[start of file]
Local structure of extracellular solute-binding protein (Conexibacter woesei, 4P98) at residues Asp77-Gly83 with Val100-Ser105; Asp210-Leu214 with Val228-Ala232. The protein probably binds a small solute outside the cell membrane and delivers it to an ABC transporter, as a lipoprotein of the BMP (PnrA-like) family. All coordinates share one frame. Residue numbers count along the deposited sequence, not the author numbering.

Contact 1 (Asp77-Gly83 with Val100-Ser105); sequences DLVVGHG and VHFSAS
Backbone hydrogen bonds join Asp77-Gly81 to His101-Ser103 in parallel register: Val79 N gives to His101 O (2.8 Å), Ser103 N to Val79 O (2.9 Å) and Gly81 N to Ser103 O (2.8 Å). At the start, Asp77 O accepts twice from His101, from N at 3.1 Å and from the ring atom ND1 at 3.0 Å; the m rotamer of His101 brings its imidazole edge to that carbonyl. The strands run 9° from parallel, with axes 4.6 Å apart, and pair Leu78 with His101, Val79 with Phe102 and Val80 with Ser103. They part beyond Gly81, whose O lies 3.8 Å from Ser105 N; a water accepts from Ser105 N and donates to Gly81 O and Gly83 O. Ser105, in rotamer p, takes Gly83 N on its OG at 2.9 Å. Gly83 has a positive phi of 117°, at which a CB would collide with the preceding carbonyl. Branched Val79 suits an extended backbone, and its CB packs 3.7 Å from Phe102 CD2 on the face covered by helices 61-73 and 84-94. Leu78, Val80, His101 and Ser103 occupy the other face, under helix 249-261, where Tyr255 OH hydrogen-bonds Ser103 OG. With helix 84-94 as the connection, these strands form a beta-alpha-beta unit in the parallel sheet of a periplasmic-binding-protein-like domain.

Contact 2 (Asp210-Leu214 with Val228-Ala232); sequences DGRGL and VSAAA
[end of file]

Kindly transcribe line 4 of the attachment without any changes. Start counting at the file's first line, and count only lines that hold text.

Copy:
Contact 2 (Asp210-Leu214 with Val228-Ala232); sequences DGRGL and VSAAA